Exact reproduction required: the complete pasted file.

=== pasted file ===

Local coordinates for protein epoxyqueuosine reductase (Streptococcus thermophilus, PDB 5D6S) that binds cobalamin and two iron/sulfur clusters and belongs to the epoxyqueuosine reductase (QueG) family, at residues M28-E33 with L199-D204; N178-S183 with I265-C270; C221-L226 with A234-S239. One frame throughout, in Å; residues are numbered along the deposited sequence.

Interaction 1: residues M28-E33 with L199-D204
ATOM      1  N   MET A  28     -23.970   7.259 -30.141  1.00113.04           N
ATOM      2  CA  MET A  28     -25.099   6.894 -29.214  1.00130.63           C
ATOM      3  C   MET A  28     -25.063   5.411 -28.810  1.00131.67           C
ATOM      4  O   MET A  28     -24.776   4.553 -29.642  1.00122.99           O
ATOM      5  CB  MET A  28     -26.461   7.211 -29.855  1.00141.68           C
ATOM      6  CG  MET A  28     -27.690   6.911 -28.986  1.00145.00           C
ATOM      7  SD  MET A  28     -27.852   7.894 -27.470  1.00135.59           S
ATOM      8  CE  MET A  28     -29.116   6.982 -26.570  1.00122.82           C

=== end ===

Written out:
Local coordinates for protein epoxyqueuosine reductase (Streptococcus thermophilus, PDB 5D6S) that binds cobalamin and two iron/sulfur clusters and belongs to the epoxyqueuosine reductase (QueG) family, at residues M28-E33 with L199-D204; N178-S183 with I265-C270; C221-L226 with A234-S239. One frame throughout, in Å; residues are numbered along the deposited sequence.

Interaction 1: residues M28-E33 with L199-D204
ATOM      1  N   MET A  28     -23.970   7.259 -30.141  1.00113.04           N
ATOM      2  CA  MET A  28     -25.099   6.894 -29.214  1.00130.63           C
ATOM      3  C   MET A  28     -25.063   5.411 -28.810  1.00131.67           C
ATOM      4  O   MET A  28     -24.776   4.553 -29.642  1.00122.99           O
ATOM      5  CB  MET A  28     -26.461   7.211 -29.855  1.00141.68           C
ATOM      6  CG  MET A  28     -27.690   6.911 -28.986  1.00145.00           C
ATOM      7  SD  MET A  28     -27.852   7.894 -27.470  1.00135.59           S
ATOM      8  CE  MET A  28     -29.116   6.982 -26.570  1.00122.82           C